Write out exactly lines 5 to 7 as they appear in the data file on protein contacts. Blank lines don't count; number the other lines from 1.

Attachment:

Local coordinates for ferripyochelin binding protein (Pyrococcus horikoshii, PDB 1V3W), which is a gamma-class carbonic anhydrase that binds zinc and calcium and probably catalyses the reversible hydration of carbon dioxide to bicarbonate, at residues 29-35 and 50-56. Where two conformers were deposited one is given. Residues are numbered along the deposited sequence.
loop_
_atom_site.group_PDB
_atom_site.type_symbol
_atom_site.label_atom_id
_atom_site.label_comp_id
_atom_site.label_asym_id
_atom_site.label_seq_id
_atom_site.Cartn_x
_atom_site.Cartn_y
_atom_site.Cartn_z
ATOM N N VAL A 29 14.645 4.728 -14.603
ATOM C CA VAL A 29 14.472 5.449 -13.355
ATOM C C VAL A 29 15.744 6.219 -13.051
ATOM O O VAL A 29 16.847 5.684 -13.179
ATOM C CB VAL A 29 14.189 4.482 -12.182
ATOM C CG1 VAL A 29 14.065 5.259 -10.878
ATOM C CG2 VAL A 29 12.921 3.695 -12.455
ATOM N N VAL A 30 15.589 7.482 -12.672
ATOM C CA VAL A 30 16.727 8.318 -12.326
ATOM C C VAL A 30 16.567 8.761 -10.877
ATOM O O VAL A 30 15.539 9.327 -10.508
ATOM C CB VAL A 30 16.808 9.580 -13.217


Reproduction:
_atom_site.label_atom_id
_atom_site.label_comp_id
_atom_site.label_asym_id